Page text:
The business trade press has published volumes about how selling requires intense strategy and calculated thinking. I think this is mostly hogwash. Stop trying to out-think your customers. Instead, try to understand the customers’ wants and needs—then act accordingly. Selling is a lot more like checkers than chess.
Being understood by your customer may be the most important aspect of selling. If they don’t get what you said, then you are setting yourself up for big problems which could include false expectations, confusion, resentment, or even worse, a lost customer. Generally speaking, being misunderstood is avoidable.
Here are few ideas to help you be better understood by your customers:
– Speak slowly. Say what you mean and say no more. Don’t fill the dead air with unnecessary words.
– Avoid clichés which can be misunderstood or misinterpreted.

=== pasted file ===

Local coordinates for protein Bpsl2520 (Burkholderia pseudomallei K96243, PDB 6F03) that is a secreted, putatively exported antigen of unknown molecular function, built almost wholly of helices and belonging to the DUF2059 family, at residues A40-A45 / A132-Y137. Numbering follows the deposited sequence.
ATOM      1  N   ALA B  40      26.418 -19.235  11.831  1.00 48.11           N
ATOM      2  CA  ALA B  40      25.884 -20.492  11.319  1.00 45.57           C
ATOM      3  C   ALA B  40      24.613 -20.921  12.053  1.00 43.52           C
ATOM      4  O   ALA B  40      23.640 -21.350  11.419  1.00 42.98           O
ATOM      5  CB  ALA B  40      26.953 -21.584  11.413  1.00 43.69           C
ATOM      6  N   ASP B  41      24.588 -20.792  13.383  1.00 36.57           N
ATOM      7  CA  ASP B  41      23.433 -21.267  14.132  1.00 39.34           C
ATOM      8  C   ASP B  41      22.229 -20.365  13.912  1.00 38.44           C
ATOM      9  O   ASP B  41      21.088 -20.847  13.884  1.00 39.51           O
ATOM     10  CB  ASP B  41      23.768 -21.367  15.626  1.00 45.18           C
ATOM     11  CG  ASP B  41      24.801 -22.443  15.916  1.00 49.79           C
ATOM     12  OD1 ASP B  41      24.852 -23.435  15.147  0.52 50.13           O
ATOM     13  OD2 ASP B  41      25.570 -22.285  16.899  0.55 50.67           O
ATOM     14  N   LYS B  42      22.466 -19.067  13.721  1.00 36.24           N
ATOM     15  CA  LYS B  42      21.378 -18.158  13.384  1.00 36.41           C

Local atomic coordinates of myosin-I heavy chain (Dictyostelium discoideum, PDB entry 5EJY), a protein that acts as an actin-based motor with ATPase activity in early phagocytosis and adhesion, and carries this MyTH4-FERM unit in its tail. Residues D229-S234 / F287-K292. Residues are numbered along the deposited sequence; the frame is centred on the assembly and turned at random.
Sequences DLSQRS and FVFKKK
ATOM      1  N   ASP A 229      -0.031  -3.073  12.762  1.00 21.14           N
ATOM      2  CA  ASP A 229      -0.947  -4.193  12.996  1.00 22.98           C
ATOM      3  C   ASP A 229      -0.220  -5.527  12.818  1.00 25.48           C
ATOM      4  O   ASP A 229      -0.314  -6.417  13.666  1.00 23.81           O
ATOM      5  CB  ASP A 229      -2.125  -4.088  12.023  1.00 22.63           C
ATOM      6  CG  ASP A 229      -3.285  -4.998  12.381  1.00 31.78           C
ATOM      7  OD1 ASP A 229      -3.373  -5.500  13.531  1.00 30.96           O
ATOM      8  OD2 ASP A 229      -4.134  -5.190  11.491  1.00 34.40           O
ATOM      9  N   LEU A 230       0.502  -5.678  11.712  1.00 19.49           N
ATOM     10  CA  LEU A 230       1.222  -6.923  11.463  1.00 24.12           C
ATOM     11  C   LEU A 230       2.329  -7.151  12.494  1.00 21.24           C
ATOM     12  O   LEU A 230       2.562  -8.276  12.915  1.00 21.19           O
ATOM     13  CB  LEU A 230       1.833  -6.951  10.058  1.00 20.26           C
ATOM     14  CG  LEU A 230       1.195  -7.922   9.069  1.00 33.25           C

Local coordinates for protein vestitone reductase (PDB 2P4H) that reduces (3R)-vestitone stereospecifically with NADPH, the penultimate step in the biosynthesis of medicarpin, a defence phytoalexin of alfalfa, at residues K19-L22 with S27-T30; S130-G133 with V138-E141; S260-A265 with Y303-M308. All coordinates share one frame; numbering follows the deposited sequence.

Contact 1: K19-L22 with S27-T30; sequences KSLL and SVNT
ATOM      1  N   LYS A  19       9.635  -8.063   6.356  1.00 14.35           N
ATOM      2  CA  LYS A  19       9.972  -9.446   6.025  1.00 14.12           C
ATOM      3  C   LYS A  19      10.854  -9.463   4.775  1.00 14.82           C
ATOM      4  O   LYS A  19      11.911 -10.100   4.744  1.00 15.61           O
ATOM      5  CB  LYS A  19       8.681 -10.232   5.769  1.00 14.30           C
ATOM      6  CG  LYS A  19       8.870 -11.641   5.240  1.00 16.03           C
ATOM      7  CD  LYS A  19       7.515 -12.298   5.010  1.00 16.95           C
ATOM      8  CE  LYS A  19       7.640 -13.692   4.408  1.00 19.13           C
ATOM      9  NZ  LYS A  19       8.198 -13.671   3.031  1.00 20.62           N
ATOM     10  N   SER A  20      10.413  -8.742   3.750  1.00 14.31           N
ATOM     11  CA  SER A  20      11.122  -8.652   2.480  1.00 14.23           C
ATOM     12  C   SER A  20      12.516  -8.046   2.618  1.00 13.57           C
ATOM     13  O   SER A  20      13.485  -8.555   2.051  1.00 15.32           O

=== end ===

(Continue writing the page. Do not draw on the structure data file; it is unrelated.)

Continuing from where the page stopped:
– Slow down, stop talking, and listen. Listen to what the customer has to say about what you said. Give them time to react.
– Ask if they understand you. Pause and verify that they got it. If not, try again.
– Repeat what you said. Repeat what you said. Repeat what you said.
– Give examples of what you mean. Be specific.
– Tell stories. Facts tell and stories sell. Stories help the other person visualize what you mean. Stories are also remembered.
– Put what you said in writing. This helps avoid “he said she said” situations. Written statements can also smoke out misunderstandings.
– Always tell the truth. This way you won’t have to remember anything.
Think checkers, not chess.
John Bradley Jackson
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